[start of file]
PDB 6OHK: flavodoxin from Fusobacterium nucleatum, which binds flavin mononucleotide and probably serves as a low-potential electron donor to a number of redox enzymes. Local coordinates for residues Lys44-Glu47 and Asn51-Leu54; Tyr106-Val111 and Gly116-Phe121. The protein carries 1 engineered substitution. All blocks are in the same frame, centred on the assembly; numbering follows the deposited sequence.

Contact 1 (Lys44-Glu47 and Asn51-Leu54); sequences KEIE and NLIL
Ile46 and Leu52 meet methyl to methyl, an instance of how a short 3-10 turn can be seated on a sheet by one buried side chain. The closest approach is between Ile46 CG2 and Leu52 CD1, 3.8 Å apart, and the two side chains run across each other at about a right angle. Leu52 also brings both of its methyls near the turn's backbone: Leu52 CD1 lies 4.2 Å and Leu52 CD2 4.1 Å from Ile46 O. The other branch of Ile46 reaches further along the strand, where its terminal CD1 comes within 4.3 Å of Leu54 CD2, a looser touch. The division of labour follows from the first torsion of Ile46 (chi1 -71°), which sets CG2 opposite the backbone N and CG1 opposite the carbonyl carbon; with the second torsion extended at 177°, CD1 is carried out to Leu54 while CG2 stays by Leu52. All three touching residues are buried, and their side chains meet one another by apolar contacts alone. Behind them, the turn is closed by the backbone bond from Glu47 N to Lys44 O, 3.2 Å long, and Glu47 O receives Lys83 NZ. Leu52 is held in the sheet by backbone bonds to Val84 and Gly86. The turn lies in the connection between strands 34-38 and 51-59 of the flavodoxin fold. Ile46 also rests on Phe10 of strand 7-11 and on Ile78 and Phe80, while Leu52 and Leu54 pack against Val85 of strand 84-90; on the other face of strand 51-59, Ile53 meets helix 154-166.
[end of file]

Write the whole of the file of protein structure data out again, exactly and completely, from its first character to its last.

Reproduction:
PDB 6OHK: flavodoxin from Fusobacterium nucleatum, which binds flavin mononucleotide and probably serves as a low-potential electron donor to a number of redox enzymes. Local coordinates for residues Lys44-Glu47 and Asn51-Leu54; Tyr106-Val111 and Gly116-Phe121. The protein carries 1 engineered substitution. All blocks are in the same frame, centred on the assembly; numbering follows the deposited sequence.

Contact 1 (Lys44-Glu47 and Asn51-Leu54); sequences KEIE and NLIL
Ile46 and Leu52 meet methyl to methyl, an instance of how a short 3-10 turn can be seated on a sheet by one buried side chain. The closest approach is between Ile46 CG2 and Leu52 CD1, 3.8 Å apart, and the two side chains run across each other at about a right angle. Leu52 also brings both of its methyls near the turn's backbone: Leu52 CD1 lies 4.2 Å and Leu52 CD2 4.1 Å from Ile46 O. The other branch of Ile46 reaches further along the strand, where its terminal CD1 comes within 4.3 Å of Leu54 CD2, a looser touch. The division of labour follows from the first torsion of Ile46 (chi1 -71°), which sets CG2 opposite the backbone N and CG1 opposite the carbonyl carbon; with the second torsion extended at 177°, CD1 is carried out to Leu54 while CG2 stays by Leu52. All three touching residues are buried, and their side chains meet one another by apolar contacts alone. Behind them, the turn is closed by the backbone bond from Glu47 N to Lys44 O, 3.2 Å long, and Glu47 O receives Lys83 NZ. Leu52 is held in the sheet by backbone bonds to Val84 and Gly86. The turn lies in the connection between strands 34-38 and 51-59 of the flavodoxin fold. Ile46 also rests on Phe10 of strand 7-11 and on Ile78 and Phe80, while Leu52 and Leu54 pack against Val85 of strand 84-90; on the other face of strand 51-59, Ile53 meets helix 154-166.